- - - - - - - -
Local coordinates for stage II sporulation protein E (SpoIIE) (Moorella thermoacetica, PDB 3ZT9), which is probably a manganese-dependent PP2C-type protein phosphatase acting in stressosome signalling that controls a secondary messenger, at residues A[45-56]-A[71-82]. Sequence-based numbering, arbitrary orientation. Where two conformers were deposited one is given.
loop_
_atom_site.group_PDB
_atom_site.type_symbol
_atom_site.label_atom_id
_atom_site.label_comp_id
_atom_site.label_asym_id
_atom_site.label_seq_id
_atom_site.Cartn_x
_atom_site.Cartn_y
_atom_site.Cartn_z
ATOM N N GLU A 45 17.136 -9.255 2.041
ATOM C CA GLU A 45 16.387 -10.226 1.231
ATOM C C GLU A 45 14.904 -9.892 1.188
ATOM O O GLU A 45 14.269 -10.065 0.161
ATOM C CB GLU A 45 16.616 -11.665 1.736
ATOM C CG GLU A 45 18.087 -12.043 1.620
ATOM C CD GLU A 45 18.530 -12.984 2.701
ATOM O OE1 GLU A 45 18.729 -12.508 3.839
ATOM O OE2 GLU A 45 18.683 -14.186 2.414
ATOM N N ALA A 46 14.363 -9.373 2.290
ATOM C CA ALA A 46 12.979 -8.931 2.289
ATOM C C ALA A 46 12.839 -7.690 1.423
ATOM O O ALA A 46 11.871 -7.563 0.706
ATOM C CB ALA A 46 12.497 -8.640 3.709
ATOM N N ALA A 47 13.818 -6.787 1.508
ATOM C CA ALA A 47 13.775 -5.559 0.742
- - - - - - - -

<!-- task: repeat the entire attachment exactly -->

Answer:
Local coordinates for stage II sporulation protein E (SpoIIE) (Moorella thermoacetica, PDB 3ZT9), which is probably a manganese-dependent PP2C-type protein phosphatase acting in stressosome signalling that controls a secondary messenger, at residues A[45-56]-A[71-82]. Sequence-based numbering, arbitrary orientation. Where two conformers were deposited one is given.
loop_
_atom_site.group_PDB
_atom_site.type_symbol
_atom_site.label_atom_id
_atom_site.label_comp_id
_atom_site.label_asym_id
_atom_site.label_seq_id
_atom_site.Cartn_x
_atom_site.Cartn_y
_atom_site.Cartn_z
ATOM N N GLU A 45 17.136 -9.255 2.041
ATOM C CA GLU A 45 16.387 -10.226 1.231
ATOM C C GLU A 45 14.904 -9.892 1.188
ATOM O O GLU A 45 14.269 -10.065 0.161
ATOM C CB GLU A 45 16.616 -11.665 1.736
ATOM C CG GLU A 45 18.087 -12.043 1.620
ATOM C CD GLU A 45 18.530 -12.984 2.701
ATOM O OE1 GLU A 45 18.729 -12.508 3.839
ATOM O OE2 GLU A 45 18.683 -14.186 2.414
ATOM N N ALA A 46 14.363 -9.373 2.290
ATOM C CA ALA A 46 12.979 -8.931 2.289
ATOM C C ALA A 46 12.839 -7.690 1.423
ATOM O O ALA A 46 11.871 -7.563 0.706
ATOM C CB ALA A 46 12.497 -8.640 3.709
ATOM N N ALA A 47 13.818 -6.787 1.508
ATOM C CA ALA A 47 13.775 -5.559 0.742